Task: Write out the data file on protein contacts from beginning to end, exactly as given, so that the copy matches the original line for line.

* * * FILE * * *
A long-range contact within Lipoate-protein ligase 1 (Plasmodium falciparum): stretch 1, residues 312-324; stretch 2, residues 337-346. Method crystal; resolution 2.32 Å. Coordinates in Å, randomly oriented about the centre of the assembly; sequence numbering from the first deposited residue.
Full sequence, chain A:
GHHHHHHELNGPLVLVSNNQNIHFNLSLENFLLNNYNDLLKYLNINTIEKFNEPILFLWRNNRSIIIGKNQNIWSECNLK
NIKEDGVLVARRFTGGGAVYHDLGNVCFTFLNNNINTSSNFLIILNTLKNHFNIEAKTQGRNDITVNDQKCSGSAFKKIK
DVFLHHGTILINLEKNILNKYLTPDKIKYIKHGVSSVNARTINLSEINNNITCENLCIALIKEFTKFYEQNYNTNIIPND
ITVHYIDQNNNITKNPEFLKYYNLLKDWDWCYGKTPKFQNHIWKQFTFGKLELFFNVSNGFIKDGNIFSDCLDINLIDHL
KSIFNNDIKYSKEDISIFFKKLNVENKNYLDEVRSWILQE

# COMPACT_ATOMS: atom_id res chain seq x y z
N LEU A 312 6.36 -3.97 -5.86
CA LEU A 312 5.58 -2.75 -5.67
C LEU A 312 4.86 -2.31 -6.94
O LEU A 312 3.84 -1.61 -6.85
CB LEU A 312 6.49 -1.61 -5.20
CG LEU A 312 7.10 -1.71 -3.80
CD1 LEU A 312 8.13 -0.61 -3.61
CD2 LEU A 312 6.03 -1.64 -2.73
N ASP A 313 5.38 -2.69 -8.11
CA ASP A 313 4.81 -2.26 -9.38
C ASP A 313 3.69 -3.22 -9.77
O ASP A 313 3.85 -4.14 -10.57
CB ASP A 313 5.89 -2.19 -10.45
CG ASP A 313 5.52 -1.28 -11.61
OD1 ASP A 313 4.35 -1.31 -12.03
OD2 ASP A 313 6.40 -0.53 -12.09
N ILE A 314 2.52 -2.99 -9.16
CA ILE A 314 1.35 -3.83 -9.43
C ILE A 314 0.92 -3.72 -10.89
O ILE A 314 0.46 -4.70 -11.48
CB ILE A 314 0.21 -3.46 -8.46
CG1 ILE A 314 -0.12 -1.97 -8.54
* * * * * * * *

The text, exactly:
A long-range contact within Lipoate-protein ligase 1 (Plasmodium falciparum): stretch 1, residues 312-324; stretch 2, residues 337-346. Method crystal; resolution 2.32 Å. Coordinates in Å, randomly oriented about the centre of the assembly; sequence numbering from the first deposited residue.
Full sequence, chain A:
GHHHHHHELNGPLVLVSNNQNIHFNLSLENFLLNNYNDLLKYLNINTIEKFNEPILFLWRNNRSIIIGKNQNIWSECNLK
NIKEDGVLVARRFTGGGAVYHDLGNVCFTFLNNNINTSSNFLIILNTLKNHFNIEAKTQGRNDITVNDQKCSGSAFKKIK
DVFLHHGTILINLEKNILNKYLTPDKIKYIKHGVSSVNARTINLSEINNNITCENLCIALIKEFTKFYEQNYNTNIIPND
ITVHYIDQNNNITKNPEFLKYYNLLKDWDWCYGKTPKFQNHIWKQFTFGKLELFFNVSNGFIKDGNIFSDCLDINLIDHL
KSIFNNDIKYSKEDISIFFKKLNVENKNYLDEVRSWILQE

# COMPACT_ATOMS: atom_id res chain seq x y z
N LEU A 312 6.36 -3.97 -5.86
CA LEU A 312 5.58 -2.75 -5.67
C LEU A 312 4.86 -2.31 -6.94
O LEU A 312 3.84 -1.61 -6.85
CB LEU A 312 6.49 -1.61 -5.20
CG LEU A 312 7.10 -1.71 -3.80
CD1 LEU A 312 8.13 -0.61 -3.61
CD2 LEU A 312 6.03 -1.64 -2.73
N ASP A 313 5.38 -2.69 -8.11
CA ASP A 313 4.81 -2.26 -9.38
C ASP A 313 3.69 -3.22 -9.77
O ASP A 313 3.85 -4.14 -10.57
CB ASP A 313 5.89 -2.19 -10.45
CG ASP A 313 5.52 -1.28 -11.61
OD1 ASP A 313 4.35 -1.31 -12.03
OD2 ASP A 313 6.40 -0.53 -12.09
N ILE A 314 2.52 -2.99 -9.16
CA ILE A 314 1.35 -3.83 -9.43
C ILE A 314 0.92 -3.72 -10.89
O ILE A 314 0.46 -4.70 -11.48
CB ILE A 314 0.21 -3.46 -8.46
CG1 ILE A 314 -0.12 -1.97 -8.54